Before we explain more about this technique, first a disclaimer. This technique is not a new one, first written about back in 2013. We would also never implement this technique on a new site. In that case, the best solution we could give to our clients would be a complete mobile-first responsive build.
Responsive web design itself came about in 2010 and changed the web – and the way web developers think – forever. Before then and since the launch of iPhone, many opted to build mobile-specific versions of a website, which introduced a host of issues and frustrations to work through. RWD was great for those ready and with budget to build a new site. However, there were plenty that had invested heavily in fixed-width desktop sites, where this simply wasn’t an option. Here is where RWD Retrofit comes in.
RWD Retrofit allows an existing desktop site to co-exist with a responsive site, while also able to serve the desktop site to a different breakpoint on “mobile”. We have successfully implemented this for quite a few clients that had older desktop sites, with no mobile optimisation whatsoever. The solution provided a very cost effective means to make their sites mobile-friendly, particularly when they didn’t have the budget for a brand new fully responsive build. It is what we would call a compromise and does have a few downsides though, which we’ll explain later.
Why is RWD Retrofit a good compromise?
Having some form of mobile optimisation is definitely better than none. RWD Retrofit is a great stepping stone between a desktop-only site and a fully responsive rebuild. The benefits of using the solution are:
- You use your existing code base, making content updates more efficient
- A completely new stylesheet is used for mobile, so you’re not interfering with any of your existing desktop styles
- Very few changes to your existing website are needed
- Supports a wide variety of devices / screen sizes
- It’s relatively inexpensive to do – in some instances we have managed to implement in around 2 hours
As we mentioned, there are downsides, but you’d expect that with any compromise – that’s why it’s called a compromise! The existing site might not be flexible enough to be repurposed for mobile. Also, the largest responsive breakpoint may not look quite as good as when you get down to mobile screen sizes. The reality is, it’s probably only desktop user’s who resize their browser’s window that would see this though.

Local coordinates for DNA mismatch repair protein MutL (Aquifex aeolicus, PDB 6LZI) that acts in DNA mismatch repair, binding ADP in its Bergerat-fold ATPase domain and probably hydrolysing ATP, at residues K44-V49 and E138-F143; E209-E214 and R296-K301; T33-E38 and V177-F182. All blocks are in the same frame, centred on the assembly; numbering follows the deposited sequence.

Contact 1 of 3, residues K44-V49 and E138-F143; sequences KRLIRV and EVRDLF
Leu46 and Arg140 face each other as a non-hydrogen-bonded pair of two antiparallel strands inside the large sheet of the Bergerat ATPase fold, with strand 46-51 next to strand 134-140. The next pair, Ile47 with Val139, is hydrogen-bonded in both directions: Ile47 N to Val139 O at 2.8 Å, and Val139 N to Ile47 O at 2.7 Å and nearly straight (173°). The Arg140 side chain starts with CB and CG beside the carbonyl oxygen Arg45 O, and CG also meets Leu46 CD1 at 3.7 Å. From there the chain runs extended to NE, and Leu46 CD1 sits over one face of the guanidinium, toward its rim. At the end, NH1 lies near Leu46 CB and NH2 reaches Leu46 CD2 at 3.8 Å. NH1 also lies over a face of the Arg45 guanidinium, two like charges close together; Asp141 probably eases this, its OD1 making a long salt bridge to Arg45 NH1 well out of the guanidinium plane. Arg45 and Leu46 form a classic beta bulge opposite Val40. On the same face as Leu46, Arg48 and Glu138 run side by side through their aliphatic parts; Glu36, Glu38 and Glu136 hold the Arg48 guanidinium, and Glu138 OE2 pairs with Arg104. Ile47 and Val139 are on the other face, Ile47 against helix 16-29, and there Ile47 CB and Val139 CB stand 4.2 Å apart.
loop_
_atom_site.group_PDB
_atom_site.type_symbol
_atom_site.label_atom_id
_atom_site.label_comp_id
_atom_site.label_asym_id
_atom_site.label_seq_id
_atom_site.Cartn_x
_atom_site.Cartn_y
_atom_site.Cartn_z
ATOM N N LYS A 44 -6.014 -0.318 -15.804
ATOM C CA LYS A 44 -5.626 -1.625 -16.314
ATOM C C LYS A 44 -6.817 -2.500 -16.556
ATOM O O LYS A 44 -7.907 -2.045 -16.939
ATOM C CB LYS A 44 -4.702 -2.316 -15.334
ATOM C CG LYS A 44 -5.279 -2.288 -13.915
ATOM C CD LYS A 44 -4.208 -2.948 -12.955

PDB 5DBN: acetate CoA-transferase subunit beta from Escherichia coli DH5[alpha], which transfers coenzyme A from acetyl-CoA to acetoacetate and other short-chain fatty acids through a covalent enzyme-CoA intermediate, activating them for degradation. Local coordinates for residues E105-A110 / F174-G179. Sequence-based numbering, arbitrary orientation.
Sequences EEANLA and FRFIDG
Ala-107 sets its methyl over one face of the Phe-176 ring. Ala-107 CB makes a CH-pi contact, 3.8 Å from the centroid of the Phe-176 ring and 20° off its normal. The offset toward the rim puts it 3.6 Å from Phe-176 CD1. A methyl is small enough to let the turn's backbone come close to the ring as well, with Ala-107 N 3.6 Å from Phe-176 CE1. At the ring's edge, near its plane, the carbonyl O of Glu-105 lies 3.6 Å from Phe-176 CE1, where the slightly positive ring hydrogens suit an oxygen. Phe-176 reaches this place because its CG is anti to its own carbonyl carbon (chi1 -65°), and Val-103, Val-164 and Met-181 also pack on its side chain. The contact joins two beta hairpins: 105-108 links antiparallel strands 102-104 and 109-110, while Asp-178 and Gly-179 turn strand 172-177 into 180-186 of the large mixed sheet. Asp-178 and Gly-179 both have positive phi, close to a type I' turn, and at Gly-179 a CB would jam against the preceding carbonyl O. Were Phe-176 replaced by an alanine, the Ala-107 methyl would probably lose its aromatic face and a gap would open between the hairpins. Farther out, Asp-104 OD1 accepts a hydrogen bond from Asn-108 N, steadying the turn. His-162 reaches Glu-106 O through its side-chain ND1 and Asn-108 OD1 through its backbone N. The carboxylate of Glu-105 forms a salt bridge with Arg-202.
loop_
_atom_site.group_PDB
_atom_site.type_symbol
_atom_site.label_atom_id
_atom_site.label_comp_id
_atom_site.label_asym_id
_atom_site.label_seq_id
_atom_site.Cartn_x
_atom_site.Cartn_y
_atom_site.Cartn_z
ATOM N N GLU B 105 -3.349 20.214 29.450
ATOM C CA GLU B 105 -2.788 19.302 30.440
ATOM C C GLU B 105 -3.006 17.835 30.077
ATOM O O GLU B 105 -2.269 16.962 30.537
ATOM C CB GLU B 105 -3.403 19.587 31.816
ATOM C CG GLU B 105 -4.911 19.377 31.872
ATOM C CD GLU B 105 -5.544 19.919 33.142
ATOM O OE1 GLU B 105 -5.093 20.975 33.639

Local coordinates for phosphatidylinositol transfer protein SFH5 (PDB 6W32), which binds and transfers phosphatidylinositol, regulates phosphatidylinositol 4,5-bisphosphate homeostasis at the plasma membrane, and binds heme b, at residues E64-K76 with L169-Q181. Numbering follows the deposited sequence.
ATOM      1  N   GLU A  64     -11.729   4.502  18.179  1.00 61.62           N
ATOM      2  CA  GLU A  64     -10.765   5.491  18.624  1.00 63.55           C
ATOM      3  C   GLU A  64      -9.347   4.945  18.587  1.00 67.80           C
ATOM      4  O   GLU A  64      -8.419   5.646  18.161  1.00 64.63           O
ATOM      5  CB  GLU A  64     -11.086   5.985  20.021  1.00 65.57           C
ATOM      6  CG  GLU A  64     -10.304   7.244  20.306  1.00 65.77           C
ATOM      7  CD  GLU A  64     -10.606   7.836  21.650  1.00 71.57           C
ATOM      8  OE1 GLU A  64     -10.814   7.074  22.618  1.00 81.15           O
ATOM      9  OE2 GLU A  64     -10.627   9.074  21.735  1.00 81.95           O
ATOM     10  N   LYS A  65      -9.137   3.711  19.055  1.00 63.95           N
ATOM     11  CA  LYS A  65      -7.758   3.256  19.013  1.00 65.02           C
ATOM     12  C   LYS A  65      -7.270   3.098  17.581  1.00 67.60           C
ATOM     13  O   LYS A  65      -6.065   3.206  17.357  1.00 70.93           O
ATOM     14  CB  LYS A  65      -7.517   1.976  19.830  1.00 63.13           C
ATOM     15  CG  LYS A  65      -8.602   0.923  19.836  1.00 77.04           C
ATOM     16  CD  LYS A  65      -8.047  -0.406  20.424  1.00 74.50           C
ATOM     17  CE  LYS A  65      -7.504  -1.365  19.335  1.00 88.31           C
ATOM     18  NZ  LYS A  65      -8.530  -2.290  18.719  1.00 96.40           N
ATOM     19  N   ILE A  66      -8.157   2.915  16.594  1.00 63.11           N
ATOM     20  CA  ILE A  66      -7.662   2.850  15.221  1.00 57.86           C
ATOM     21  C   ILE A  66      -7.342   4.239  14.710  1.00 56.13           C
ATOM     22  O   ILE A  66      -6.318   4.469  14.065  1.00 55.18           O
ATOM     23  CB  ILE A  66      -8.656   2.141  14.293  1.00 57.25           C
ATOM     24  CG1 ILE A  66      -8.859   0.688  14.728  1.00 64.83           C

How does RWD Retrofit work?
It’s actually pretty straightforward. First we need to add a line of code to the existing site, that tells the browser how to control the page’s dimensions and scaling.
<meta name="viewport" content="width=device-width, initial-scale=1" />
Then we need to change the link to the current stylesheet so it has a
min-width media query:
<link href="/css/desktop.css" rel="stylesheet" media="all and (min-width: 900px)" />
Then create a new responsive stylesheet and link to it with a
max-width media query that is 1 pixel less than the desktop one, like this:
<link href="/css/rwd.css" rel="stylesheet" media="all and (max-width: 899px)" />
Now you might think well, you still need to build the responsive stylesheet. True, but it’s not quite as daunting as it sounds. What we tend to do is copy the desktop stylesheet, replace any fixed widths with percentages and font sizes for ems rather than pixels, so that they can be scaled for different screen sizes. This is by no means done, but it gives you a starting point to test what happens at different screen sizes and make some further tweaks.
It’s highly likely the desktop navigation isn’t going to work on mobile, so we hide this and introduce a hamburger menu for the responsive version. There might be other content you have to treat in this way, but it all boils down to how the desktop site was build in the first place.
Here are a few examples where RWD Retrofit has been fit for our clients.
If you have an existing desktop site with no mobile optimisation and are interested in discussing RWD Retrofit for your site, contact us today.
We used a similar technique for WordPress sites. Read about WPtouch for WordPress for more information.